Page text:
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This article is not about how to make music more emotional, per se. It’s more about that nagging problem that many songwriters experience: what to do about Verse 2 lyrics, and then what to do after that. Specifically, how do you make lyrics more interesting as they progress through the verses and choruses.
This speaks to an important principle regarding the writing of songs, or indeed, of writing any kind of music: musical energy at the end of a song should be as much or more than the energy of the beginning.
Practically all songs exhibit this important quality — some more than others. Just to demonstrate the concept, take a listen to the first 30 seconds of “Afterlife”, by Ingrid Michaelson. Now compare what you hear to the final 30 seconds.
The psychology behind building emotional energy isn’t complicated. Loudness has a lot to do with it. Asking “Oh, what’s that?” in a gentle, whispery voice causes people to feel quietly inquisitive. Bellowing “Oh, what’s that?!!” in a primal-scream fashion would make them dive for cover.
But there’s far more than loudness involved in controlling emotional energy. A while back I wrote a post called “Making an Energy Chart For Your Song,” which showed a way for you to keep your eye on how energy builds (or doesn’t, as the case may be) over the length of your song. With this post, I want to speak more to the issue of lyrics, and what to do as they move beyond verse 1.
There are many ways to do it, and it depends on the kind of song you’re writing. If you’re writing lyrics that are describing a situation, here’s how you might control the energy so that it moves in a generally upward direction. (This following chart follows the lyrics of a standard verse-chorus-bridge format, but can be adapted for almost any formal design):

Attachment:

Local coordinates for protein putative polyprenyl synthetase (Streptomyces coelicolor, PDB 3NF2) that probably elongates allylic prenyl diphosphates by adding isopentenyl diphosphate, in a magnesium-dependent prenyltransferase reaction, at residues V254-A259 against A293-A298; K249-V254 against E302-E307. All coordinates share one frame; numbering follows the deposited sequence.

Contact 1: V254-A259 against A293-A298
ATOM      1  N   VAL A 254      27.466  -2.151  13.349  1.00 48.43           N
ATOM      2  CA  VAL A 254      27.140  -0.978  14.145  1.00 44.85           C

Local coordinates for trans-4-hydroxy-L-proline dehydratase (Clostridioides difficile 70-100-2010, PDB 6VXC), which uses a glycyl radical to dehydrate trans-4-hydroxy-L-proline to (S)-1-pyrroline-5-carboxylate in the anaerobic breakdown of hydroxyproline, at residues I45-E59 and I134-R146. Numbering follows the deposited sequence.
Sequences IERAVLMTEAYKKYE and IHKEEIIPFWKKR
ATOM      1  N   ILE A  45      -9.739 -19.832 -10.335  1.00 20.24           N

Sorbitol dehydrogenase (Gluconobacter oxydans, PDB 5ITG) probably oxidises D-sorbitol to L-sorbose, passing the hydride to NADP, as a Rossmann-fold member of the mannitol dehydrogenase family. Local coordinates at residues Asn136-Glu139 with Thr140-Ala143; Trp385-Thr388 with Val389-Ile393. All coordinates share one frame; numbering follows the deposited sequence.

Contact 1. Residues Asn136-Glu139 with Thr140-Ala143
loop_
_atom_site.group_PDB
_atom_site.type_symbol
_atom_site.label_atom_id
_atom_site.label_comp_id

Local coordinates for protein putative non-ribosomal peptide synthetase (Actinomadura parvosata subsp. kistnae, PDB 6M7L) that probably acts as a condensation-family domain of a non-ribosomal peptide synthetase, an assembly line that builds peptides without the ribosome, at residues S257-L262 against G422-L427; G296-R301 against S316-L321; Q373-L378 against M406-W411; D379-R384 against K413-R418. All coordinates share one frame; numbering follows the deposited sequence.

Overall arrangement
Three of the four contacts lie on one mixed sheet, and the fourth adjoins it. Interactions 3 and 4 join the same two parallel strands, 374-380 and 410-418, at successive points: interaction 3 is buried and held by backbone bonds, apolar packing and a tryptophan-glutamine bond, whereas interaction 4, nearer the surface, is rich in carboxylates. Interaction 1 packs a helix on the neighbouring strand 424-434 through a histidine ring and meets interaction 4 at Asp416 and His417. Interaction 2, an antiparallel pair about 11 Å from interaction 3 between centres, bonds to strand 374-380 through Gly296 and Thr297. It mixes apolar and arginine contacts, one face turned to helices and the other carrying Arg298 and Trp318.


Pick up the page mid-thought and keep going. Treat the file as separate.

- Verse 1: Describe the situation. Use imagery, metaphor and/or other poetic devices to make your lyric intriguing, but keep a limit on how emotional you allow things to get. At this point, you’re trying to draw the audience into your story.
- Chorus: Allow emotion to come through. Let the audience know how you feel (happy, sad, elated, strong, determined, crushed…), responding to the situation you find yourself in.
- Verse 2: More describing, but you can’t hide the emotion now. Listeners already know how you feel, so while you’re still describing situations, scenes, people, etc., you can allow more commentary on how you feel.
- Chorus: A repeat of the previous chorus.
- Bridge: Finish the story. Most of the time you’ll find the most emotional lyrics will occur in a bridge. This is where “the guy finally gets the girl,” so to speak.
- Final chorus: Repeat previous chorus.
Many songwriters feel most frustrated with what to do about verse 2. It’s easy enough — relatively, of course –to write a verse 1 lyric. But if you’ve described the situation you’re in, and then emoted about it with your chorus, what do you do after that?
If you find yourself in that situation, you might use verse 2 to elaborate on what you said with verse 1. That may seem like a lyrical cop-out, but it serves a very important purpose: to continue the lyric’s elevating of emotional content. Some songs that use this technique of rewording for verse 2: “Sister Golden Hair” (America); “My Eyes” (Blake Shelton); “First Train Home” (lyrics here) (Imogen Heap).
Written by Gary Ewer. Follow on Twitter.
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